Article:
White House aide Mercedes Schlapp and her husband Matt Schlapp, the chairman of the American Conservative Union, said they walked out early.
"Enough of elites mocking all of us," Matt Schlapp tweeted.
Taking the other side of the argument were a variety of writers, liberal activists and comedians.
"Good lord people, it was a stand-up act. Get over yourselves. Or stop inviting comics and then acting shocked that they said something edgy," MSNBC analyst Matthew Miller tweeted.
Matthew Dowd, a former George W. Bush campaign strategist, also said he had little sympathy for the complaints.
"If you are a Trump supporter or member of his administration and aren't willing to condemn his vulgar and mean spirited behavior every day, then i don't want to hear what you have to say about a comedian," he wrote.
Wolf, a stand-up performer who previously contributed to "The Daily Show with Trevor Noah," is trending just ahead of the launch of he half-hour talk show premiering on Netflix next month.
Both Wolf's fans and detractors seemed to agree that it was a shocking performance, destined to go down in correspondents' dinner history.
CNN analyst Joan Walsh compared it to Stephen Colbert's 2006 stand-up act at the dinner, when Colbert challenged then-president Bush and members of the media.
"The crowd is scandalized (even some liberals), but a lot of people see it as the right reaction to the scandal that is @realDonaldTrump," Walsh tweeted.
The controversy even renewed debate about the purpose of the black-tie affair, where members of the press corps celebrate journalism and mingle with sources.
Peter Baker of The New York Times, which pointedly does not participate in the dinner, tweeted afterward, "Unfortunately, I don't think we advanced the cause of journalism tonight."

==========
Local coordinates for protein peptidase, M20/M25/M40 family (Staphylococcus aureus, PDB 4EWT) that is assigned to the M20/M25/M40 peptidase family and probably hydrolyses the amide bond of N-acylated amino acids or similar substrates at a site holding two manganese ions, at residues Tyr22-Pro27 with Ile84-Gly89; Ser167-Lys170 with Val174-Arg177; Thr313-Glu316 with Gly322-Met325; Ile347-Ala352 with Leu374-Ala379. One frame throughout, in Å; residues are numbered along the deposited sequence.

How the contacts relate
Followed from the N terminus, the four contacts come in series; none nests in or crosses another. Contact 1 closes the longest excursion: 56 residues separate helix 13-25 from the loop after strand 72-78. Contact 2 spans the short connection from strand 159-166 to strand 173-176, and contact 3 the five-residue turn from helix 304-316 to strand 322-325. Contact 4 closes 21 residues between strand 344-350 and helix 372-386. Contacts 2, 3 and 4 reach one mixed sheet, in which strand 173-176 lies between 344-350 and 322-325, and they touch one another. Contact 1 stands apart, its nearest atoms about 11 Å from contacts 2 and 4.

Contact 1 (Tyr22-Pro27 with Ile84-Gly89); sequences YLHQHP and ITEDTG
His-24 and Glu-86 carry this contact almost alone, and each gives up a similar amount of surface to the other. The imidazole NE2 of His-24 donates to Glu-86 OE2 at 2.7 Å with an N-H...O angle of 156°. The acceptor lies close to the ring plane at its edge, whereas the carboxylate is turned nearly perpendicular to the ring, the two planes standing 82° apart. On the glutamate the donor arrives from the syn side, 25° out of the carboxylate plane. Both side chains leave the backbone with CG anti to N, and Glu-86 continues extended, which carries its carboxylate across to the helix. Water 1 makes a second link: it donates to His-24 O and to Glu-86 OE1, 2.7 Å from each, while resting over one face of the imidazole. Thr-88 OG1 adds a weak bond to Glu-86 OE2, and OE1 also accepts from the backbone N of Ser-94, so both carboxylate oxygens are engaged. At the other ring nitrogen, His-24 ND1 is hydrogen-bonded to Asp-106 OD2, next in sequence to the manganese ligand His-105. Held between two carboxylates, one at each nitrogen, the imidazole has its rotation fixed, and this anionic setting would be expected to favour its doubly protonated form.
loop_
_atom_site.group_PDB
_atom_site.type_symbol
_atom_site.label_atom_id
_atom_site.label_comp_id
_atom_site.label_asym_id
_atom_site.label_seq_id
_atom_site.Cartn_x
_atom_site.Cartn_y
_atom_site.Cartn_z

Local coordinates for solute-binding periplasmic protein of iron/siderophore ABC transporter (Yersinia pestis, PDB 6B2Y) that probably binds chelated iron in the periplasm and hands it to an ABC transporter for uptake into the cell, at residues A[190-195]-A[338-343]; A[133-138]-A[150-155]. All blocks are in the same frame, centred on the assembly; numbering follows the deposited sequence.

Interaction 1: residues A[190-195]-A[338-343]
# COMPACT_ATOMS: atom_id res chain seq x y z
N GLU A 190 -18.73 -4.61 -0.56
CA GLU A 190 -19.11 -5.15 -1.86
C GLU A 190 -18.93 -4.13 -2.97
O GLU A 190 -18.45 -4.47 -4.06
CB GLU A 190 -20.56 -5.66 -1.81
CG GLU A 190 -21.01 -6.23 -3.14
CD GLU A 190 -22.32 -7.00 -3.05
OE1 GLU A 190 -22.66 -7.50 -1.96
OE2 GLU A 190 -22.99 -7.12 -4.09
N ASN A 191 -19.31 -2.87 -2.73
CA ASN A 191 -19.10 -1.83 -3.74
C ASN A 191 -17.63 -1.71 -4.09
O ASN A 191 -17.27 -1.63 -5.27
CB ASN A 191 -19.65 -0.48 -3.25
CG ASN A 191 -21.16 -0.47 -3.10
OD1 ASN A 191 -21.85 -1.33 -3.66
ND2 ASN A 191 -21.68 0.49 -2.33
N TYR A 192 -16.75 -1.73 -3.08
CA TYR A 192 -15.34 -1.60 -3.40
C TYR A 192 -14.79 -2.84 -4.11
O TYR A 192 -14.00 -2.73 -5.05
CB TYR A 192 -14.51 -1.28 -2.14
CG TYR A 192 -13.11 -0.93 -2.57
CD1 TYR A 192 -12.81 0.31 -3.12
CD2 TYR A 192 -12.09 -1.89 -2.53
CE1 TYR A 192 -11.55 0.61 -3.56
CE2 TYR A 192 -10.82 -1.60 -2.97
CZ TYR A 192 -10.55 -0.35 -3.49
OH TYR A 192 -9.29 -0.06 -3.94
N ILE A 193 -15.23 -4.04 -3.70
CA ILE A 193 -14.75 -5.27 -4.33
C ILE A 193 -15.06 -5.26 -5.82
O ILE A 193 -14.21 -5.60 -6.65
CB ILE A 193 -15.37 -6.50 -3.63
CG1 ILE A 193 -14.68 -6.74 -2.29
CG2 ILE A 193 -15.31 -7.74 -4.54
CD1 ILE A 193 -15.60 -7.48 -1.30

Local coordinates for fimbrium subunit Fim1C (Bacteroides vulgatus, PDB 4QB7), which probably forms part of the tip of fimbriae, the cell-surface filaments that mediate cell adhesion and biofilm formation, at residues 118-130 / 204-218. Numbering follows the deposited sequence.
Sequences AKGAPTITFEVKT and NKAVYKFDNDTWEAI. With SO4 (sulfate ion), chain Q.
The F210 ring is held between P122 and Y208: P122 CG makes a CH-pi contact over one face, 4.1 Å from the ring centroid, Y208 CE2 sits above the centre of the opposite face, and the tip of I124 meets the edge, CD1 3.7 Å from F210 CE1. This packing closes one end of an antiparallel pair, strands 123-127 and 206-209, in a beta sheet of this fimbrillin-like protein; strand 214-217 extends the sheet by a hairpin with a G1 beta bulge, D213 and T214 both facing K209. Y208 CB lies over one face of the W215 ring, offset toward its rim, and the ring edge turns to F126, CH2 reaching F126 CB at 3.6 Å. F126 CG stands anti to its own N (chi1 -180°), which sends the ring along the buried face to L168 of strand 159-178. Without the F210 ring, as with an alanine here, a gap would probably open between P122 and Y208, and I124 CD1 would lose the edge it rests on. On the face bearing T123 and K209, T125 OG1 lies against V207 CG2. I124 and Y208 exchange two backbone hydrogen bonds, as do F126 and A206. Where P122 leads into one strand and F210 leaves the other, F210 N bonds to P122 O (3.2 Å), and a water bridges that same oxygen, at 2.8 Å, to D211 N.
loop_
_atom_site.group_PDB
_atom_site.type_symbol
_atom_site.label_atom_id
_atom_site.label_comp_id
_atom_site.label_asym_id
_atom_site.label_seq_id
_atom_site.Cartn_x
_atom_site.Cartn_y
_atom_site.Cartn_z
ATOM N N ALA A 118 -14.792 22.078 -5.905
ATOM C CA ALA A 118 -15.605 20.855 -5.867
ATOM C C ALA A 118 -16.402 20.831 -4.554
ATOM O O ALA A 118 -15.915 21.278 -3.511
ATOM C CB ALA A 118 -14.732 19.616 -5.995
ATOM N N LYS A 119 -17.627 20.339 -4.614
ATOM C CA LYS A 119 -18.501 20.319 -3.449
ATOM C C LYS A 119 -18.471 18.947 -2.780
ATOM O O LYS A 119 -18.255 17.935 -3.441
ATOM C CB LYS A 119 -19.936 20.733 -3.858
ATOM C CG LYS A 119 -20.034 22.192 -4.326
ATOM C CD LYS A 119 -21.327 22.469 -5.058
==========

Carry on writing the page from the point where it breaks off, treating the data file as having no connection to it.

CNN's Jeff Zeleny replied and agreed with Baker: "So much important and amazing journalism this year -- that should be the focus, when truth matters and is needed more than ever. It was an embarrassment in the room and surely to the audience at home."
Meg Kinnard, a reporter with The Associated Press, expressed a similar concern.
If the dinner "did anything tonight, it made the chasm between journalists and those who don't trust us, even wider. And those of us based in the red states who work hard every day to prove our objectivity will have to deal with it," she tweeted.
Kyle Cheney of Politico said Wolf's set "undermined an otherwise meaningful night."
But there was a fierce response on social media from people who said, in essence, the correspondents association hired an edgy comedian. What were you expecting?
Wolf herself quipped about three minutes into the set, "Yeah, shoulda done more research before you got me to do this."
The crowd laughed, not knowing what was to come.
Speaking on "Reliable" Sunday, Talev, the White House Correspondents' Association president, pointed out that, per tradition, Wolf's jokes were not pre-screened by the organization. And she defended Wolf for saying "what she thought was important to say."
"Her goal might not have been press unity and everyone rallying around the room to support journalism. But, look, I invited her. And I invited her because I thought that she was a talented comedian with a message to deliver," Talev said.
—CNN's Jackie Wattles contributed to this report.